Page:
I had a miracle baby boy from a sperm sample I donated in 1996 while battling cancer – I’m in disbelief
A dad fathered a baby – using semen collected just three days before Euro 96 kicked off.
Peter Hickles, 47, gave the sample on June 5, 1996, after being diagnosed with Hodgkin’s lymphoma at the age of 21.
But on Thursday – more than 26 years later – Peter and his fiancée Aurelija Aperaviciute, 32, welcomed baby Kai, born by caesarean section and weighing 8lb 10oz.
Peter, a former Spurs youth player and club season ticket holder, said: “I keep looking at him shaking my head in disbelief. It really is a small miracle.
“The fact that he was basically ready to leave just before Euro 96 and was born before the World Cup is unbelievable.
“Football is definitely in his blood. Maybe one day he will see Spurs win the league, who knows.
“It’s amazing to think it’s been in the freezer this whole time.”
Peter was in Spurs’ youth squad at the age of ten, but was released at 15 and went on to play for Dagenham and Redbridge and Grays Athletic.
He fell ill while with the Isthmian League Grays and doctors initially thought he had rheumatoid arthritis.
Two weeks after traveling to Australia for a year-long vacation, doctors discovered a back tumor caused by Hodgkin’s lymphoma.
They told him to fly home so he could have the support of his family and friends during his chemo.
But before the treatment, he went to a hospital to give a semen sample on the advice of doctors.
He said: “It was a bit ugly having to do it. There were magazines left in a cabin.
“I’ll never forget it – I had to hand the plastic potty back to reception and for some reason it’s still a young lady.
“I had to wait an hour while they checked the quality, so I had a few pints and when I came back they said it was fine.”
Euro 96 kicked off at the same time and three days later England drew 1-1 with Switzerland in their opening game of the tournament.
They were knocked out in the semi-finals by Germany when Gareth Southgate kicked in an infamous penalty shootout.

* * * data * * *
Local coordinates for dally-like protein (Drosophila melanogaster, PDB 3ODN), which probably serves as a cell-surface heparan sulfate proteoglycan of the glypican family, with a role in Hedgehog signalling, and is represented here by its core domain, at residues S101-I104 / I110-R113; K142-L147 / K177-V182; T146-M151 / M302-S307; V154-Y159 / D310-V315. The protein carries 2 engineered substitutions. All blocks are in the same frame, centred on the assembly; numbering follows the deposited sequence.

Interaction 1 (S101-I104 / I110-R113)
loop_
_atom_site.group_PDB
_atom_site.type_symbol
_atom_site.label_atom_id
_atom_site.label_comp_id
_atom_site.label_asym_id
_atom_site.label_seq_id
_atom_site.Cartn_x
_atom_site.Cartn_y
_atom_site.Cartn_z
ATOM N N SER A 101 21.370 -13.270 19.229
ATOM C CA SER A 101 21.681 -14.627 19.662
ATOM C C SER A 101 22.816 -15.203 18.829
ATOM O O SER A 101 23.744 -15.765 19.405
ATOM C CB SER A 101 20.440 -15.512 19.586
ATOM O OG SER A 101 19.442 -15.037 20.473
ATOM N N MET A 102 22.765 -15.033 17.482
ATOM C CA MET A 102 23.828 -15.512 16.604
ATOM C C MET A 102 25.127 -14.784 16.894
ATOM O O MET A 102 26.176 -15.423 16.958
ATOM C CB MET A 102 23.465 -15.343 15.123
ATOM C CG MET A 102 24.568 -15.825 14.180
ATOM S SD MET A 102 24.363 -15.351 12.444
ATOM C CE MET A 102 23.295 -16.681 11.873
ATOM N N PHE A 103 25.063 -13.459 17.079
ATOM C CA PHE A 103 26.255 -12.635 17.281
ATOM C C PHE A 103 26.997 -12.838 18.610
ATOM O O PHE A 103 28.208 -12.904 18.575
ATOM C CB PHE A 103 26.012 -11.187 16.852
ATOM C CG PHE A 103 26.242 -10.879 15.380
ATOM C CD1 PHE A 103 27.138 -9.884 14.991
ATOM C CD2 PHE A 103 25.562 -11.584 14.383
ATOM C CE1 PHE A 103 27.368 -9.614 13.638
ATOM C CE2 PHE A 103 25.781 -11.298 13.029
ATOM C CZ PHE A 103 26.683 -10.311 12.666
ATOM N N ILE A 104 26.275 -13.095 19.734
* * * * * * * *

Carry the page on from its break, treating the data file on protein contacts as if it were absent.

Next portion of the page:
That year, a pint of beer averaged just £1.23, John Major was Prime Minister and EastEnders favorite Arthur Fowler collapsed and died in his housing estate.
Peter went through nine grueling rounds of chemotherapy and, although the treatment was difficult, he managed to watch a few matches in the pub with his friends.
He said: “I watched a lot of it on TV – the highlight was Gazza’s goal against Scotland where he chipped the defender and then . . . back of the net. It’s the one everyone remembers.
When he gave his sample, his sperm was expected to have a shelf life of only ten years.
But, medical advances have allowed doctors to improve its viability.
Peter said: “After chemotherapy I had no more sperm, which is what many men with cancer experience.
“When I got together with Aurelija, we wanted a child but we knew it would be difficult. I’m incredibly lucky to have him.
“Fortunately, the sperm sample was found to be viable, so we decided to attempt IVF.”
Kai was conceived after the couple paid £30,000 for IVF treatment.
Doctors recovered Peter’s semen sample which had been stored in a freezer at University College Hospital in London.
Peter, who runs a landscaping and surfacing business near his home in Colchester, Essex, said: ‘I can’t believe it’s happened now. I am such a lucky father.
It was close to the longest gap between sperm collected and birth – a couple in America hold the world record for having a baby using a 27-year-old sample.
Baby Kai is now home and the proud dad says he can’t wait to see Harry Kane’s men at next month’s World Cup with his son.
Peter says there is still some of his sperm left if he and his fiancee want a sibling for Kai.
He added: “It’s a bridge we haven’t crossed yet. Kai is only a few days old. Let’s see what will happen in the World Cup first.
Start on ice
DURING IVF, an egg is taken from the woman’s ovaries and fertilized with sperm in a laboratory.
The fertilized egg, or embryo, is then returned to the woman’s womb where it can mature.
Couples can get IVF on the NHS and it’s available in private clinics, but a round of treatment usually costs up to £5,000.
As with Peter, sperm or eggs are frozen after being collected from young people at risk of infertility.
It’s rare for the gap between collection and birth to be as long as in Peter’s case – but in 2011 the Glasgow musician, who also waited 26 years, became the father of twins.